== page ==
There were no Ukrainians onboard flight MH17 when it was shot down on July 17, 2014. But since the day the plane fell into over Eastern Ukraine, killing all 298 people onboard, Ukrainian communities around the world have been marking the tragedy in different ways.
There were no Ukrainians onboard flight MH17 when it was shot down on July 17, 2014.
But since the day the plane fell into over Eastern Ukraine, killing all 298 people onboard, Ukrainian communities around the world have been marking the tragedy in different ways.Prayer service for the innocent victims of Malaysian Airlines Flights MH17 held at Volodymyr’s Ukrainian Catholic Church with service conducted by Father Wolodymyr Kalinecki, Father Lawrence Foote and Father Michael Solomko.
The Malaysia Airlines flight was travelling between Amsterdam and Kuala Lumpur when it was destroyed by a missile fired by pro-Russian separatists.
Canberran Liliane Derden was one of the 27 Australian victims.
Speaking at a small commemorative service at the St Volodymyr’s Catholic Church in Lyneham to mark four years since the event, Halyna Yusypiuk of the Ukrainian Embassy said many in her community felt connected to the downing of the MH17.
“At the time, the conflict with Russia had already started, they occupied Crimea and they moved their forces to eastern Ukraine, and we had already two planes shot down by Russian military, but these were military ones,” she said.
“We had already had around 100 casualties before, but these were military casualties... They were soldiers. At that time, when this passenger flight was shot down, it was the first time that children had suffered in this tragedy.”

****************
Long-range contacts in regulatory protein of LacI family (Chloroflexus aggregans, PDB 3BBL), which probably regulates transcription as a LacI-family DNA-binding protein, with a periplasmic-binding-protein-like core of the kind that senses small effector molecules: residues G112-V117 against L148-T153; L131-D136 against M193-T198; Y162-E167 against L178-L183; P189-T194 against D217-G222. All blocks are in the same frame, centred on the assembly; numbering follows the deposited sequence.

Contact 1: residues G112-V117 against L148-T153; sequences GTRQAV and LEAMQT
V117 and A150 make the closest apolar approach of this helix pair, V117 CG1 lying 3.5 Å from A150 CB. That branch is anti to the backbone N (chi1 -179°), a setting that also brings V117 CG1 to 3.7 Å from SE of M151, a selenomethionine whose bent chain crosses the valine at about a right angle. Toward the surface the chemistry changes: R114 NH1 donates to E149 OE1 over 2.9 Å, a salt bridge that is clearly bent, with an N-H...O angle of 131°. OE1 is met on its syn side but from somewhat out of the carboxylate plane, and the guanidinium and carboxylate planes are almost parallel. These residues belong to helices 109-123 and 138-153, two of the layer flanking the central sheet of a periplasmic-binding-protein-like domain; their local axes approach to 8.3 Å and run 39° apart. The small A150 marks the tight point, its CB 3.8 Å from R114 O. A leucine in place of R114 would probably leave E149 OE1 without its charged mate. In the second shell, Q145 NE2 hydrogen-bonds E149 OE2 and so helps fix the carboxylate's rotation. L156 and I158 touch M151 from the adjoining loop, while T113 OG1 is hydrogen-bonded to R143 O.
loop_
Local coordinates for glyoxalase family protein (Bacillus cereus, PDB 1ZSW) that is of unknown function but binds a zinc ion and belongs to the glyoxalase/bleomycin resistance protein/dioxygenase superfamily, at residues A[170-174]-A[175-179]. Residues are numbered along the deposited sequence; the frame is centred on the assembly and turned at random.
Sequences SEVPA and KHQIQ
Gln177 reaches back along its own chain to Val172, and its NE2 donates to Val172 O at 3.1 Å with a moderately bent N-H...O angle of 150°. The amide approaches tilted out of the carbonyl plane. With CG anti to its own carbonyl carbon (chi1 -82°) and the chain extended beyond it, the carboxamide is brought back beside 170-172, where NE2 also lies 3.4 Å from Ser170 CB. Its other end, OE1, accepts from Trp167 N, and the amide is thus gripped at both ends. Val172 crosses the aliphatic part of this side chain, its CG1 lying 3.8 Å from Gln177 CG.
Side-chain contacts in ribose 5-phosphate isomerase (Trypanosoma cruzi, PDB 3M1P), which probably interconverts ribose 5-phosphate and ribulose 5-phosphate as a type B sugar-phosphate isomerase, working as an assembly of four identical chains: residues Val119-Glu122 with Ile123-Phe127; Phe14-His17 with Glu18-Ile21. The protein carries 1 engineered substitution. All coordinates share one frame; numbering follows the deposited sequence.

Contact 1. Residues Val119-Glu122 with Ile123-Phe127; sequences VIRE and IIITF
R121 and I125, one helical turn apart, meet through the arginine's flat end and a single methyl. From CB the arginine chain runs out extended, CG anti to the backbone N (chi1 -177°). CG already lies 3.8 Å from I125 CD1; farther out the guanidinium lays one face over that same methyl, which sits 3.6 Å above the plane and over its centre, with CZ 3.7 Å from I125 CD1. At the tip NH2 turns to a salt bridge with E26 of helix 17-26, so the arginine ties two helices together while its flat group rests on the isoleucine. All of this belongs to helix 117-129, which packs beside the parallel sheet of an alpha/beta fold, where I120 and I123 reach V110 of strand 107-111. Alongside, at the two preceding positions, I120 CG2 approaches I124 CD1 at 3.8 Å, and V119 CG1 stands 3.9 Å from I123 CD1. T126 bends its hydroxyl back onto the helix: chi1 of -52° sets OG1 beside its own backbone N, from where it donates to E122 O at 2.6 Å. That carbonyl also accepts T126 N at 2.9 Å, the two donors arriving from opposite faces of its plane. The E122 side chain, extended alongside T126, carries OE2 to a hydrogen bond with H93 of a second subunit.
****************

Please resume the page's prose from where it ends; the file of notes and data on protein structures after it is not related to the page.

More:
She said she was working on the Malaysia desk in Ukraine in 2014, getting ready to leave work on an ordinary summer Thursday, when she learned about the flight being shot down.
“It was an incredibly shocking fact, and it was very surreal, because the people who came to Ukraine to mourn their relatives, they didn't even know about this war, they personally had very little to do with it,” she said.
“It was one more act of Russian aggression that in this case led to the death of foreigners and foreign children. That's why all Ukrainians in Australia have such a personal perception of this tragedy.
“We [had] commemorative events all over Australia today, Ukraine is always open-hearted and our community is always rendering support.”
Also speaking at the ceremony, Netherlands ambassador Erica Schouten said while Dutch authorities were continuing to seek justice for the victims of the MH17 shooting - 196 of whom were Dutch - the anniversary itself was a time for commemoration rather than politics.
“We think that it's very important that today we concentrate on the anniversary and not on all the politics around it,” she said.
“The Netherlands government will continue to fight for truth and justice, and we have a very strong partnership with Australia and with the other countries involved, but discussions about that are for another day. We very much appreciate that the community is organising this.”